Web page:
While the disaster in Haiti has prompted initiatives across campus, for some councils and student groups, joining together in a unified effort is not always a simple task.
Several campus groups are taking their cues from an umbrella organization, while others say say that cross-club coordination can be challenging. For some students though, this kind of major global issue is an opportunity to connect otherwise disparate campus groups in a meaningful way.
Since the 7.3-magnitude earthquake hit Haiti on Jan. 12, killing tens of thousands and decimating the country, campus groups have spearheaded aid initiatives. An umbrella coalition—formed by the Haitian Students Association, the Caribbean Students Association, and the Columbia-Barnard chapter of GlobeMed—has been leading the way with for many with forums, meetings, and initiatives including a table for the coalition at Glass House Rocks to promote donations and awareness.
According to Student Government Association President Katie Palillo, BC ’10, the cause has united class councils, which are “in almost continuous contact.”
For other councils, the coalition itself has served as a source of guidance for the Engineering Student Council and other groups—the ESC, said President Whitney Green, SEAS ’10, has been following the umbrella group’s lead in planning initiatives.
Sue Yang, CC ’10 and Columbia College Student Council president, said that CCSC is trying to increase communication between the coalition and administrators.
But piecemeal campus efforts may need a push to effectively work together.
“It seems like each group is acting independently and it might be nice to do something collective, so we’re exploring that,” said Marita Wright, GS and student life delegate-at-large for GSSC.
Trisha Gill, GS and vice president of student life for the General Studies Student Council, said that GSSC is working on coordinating a large outdoor event to raise funds for Haiti and said that GSSC is working on coordinating a large outdoor event to raise funds for Haiti, and is also interested in sizing up how all the schools are participating.
“But it would require student groups to be involved in one project,” she noted. Gill and others also worried that the immediacy of the cause would fade before disparate initiatives could be incorporated into one initiative.
“It seems like the American attention span is very short,” said Wendy Carlson, SIPA/Social Work ’11 and a member of SIPA’s Human Rights Working Group. “There’s always a great rush to aid, which is fantastic, but it always tapers off.”
Greek organizations have also been getting involved. Sigma Chi fraternity is hosting a video game competition in which the winning team will take home 20 percent of the money and the other 80 percent will go toward buying supplies for Delta Gamma’s fundraising drive or the American Red Cross.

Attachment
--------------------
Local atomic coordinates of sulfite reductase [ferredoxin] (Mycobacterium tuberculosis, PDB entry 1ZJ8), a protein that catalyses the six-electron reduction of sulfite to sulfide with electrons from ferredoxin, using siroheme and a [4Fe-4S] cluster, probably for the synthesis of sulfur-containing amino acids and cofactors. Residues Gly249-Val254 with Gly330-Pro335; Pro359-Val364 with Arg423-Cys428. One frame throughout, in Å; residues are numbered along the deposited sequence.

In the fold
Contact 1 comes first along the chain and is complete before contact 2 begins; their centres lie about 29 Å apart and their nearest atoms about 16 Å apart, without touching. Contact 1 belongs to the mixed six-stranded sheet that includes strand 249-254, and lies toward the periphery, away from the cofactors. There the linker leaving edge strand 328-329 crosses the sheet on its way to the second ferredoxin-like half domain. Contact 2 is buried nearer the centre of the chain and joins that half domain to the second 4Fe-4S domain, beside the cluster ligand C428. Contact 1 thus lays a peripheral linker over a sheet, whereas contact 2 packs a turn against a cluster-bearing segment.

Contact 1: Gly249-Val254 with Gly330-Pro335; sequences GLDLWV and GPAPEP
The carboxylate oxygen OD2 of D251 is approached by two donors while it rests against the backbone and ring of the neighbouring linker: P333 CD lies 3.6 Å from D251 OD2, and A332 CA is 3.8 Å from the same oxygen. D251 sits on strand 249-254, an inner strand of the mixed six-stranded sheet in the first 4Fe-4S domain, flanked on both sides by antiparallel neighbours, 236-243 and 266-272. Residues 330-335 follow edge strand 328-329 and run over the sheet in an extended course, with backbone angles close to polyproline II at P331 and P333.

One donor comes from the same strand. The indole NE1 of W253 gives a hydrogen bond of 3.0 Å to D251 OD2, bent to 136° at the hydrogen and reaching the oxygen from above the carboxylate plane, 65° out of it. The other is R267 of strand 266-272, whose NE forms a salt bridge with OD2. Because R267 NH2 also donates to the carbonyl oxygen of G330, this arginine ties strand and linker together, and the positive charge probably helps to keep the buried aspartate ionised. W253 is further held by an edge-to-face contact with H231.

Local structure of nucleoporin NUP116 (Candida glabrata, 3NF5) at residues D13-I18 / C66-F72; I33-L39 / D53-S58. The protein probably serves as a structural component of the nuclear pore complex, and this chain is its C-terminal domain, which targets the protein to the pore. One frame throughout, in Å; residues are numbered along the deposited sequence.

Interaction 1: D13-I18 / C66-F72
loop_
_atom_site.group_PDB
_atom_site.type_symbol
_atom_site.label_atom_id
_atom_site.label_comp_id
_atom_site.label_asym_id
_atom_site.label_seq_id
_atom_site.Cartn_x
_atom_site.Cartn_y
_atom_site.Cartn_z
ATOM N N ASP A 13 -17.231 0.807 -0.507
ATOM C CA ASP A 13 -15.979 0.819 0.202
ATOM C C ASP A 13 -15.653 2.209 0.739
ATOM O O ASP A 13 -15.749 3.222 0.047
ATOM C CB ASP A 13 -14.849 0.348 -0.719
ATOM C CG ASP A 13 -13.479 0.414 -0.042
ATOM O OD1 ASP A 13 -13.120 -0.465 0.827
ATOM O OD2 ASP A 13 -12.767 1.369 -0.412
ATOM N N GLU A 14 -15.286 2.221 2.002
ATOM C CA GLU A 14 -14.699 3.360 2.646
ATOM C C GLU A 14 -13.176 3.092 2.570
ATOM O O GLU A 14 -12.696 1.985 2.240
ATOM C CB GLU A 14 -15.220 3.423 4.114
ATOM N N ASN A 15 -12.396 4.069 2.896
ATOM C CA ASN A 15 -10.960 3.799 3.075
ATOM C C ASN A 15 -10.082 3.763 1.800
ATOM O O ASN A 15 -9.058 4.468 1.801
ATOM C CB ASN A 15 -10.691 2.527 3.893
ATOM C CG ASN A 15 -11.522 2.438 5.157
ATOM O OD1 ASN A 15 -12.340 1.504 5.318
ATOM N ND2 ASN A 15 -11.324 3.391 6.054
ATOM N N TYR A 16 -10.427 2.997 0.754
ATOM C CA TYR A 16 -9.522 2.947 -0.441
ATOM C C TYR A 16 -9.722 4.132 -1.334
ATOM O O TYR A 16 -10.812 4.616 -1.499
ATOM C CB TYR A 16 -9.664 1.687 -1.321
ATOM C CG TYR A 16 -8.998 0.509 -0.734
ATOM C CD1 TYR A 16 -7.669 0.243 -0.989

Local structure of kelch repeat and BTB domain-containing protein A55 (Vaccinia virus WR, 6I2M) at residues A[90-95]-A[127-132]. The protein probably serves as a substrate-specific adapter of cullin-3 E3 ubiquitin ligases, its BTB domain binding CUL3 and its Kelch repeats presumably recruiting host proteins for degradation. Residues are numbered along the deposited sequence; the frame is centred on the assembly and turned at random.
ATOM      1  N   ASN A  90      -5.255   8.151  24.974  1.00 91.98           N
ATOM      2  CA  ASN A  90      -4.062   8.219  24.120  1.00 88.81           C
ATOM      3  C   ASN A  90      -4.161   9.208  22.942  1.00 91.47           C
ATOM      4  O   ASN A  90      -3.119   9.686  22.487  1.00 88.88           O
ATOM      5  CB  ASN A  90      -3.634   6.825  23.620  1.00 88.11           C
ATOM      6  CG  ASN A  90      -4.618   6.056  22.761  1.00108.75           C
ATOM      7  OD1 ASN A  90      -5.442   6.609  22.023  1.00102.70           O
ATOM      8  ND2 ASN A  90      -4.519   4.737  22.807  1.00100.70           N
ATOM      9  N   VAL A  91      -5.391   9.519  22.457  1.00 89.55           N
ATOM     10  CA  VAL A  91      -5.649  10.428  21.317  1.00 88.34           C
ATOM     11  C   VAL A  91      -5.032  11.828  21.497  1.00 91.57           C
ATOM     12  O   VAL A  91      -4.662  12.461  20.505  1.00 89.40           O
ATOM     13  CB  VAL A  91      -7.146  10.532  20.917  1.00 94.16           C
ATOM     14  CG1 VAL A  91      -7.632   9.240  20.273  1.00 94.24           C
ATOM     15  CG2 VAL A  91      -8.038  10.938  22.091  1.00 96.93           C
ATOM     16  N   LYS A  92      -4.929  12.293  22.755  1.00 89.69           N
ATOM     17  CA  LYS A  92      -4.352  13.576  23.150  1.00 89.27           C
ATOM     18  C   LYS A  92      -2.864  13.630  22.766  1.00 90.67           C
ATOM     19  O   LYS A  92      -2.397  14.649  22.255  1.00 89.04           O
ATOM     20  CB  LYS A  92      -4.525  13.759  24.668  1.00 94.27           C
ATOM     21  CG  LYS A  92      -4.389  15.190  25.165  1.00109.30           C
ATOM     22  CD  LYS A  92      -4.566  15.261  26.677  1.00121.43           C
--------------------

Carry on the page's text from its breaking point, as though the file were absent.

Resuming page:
“As far away as we are, and with as little money as we have, we want to do whatever we can,” Sam Cecil, CC ’12 and a Sigma Chi member, said.
At a coalition meeting last month, members discussed choosing one charity that the entire university could support, but most groups have been donating to charities that suit their organization’s interest.
Felicia Pappas, CC ‘11 and a member of Delta Gamma sorority who is coordinating the sorority’s Hope for Haiti Challenge, said it was important to her sorority to support a charity that would help women and children.
Sorority members have been going door-to-door on Frat Row asking Greek organizations to collect medical supplies and clothing for the NYC-based non-profit MADRE that delivers goods directly to women and children in Haiti.
Groups maintain that it was the earthquake’s impact on a diverse set of people that called for a team effort.
“People tend to rally around those things,” Green said. “I don’t think that’s unique to Columbia.”
Maya Cohen, BC ’10 and President of GlobeMed— a national student organization that works with grassroots organizations to improve health amongst the impoverished—said that the issue has brought GlobeMed together with both humanitarian groups and other groups on campus.
“Working together through Haiti has allowed us to forge relationships with different groups,” Cohen said.
But Yang stressed that the large number of groups on campus with specific goals in mind makes working together challenging.
“I think there’s a lot of partnerships that occur with the fewer number of groups and groups that are more aligned,” she said. “We have 450 student groups that all have specific goals and objectives.”
She said that the only opportunity for groups to come together is “when something instigates or when some event occurs on the outside” but admitted that “it certainly is something that would be great to see more of.”
“Everyone’s on different schedules. ... It’s typical, you can’t coordinate the entire university,” Gill said.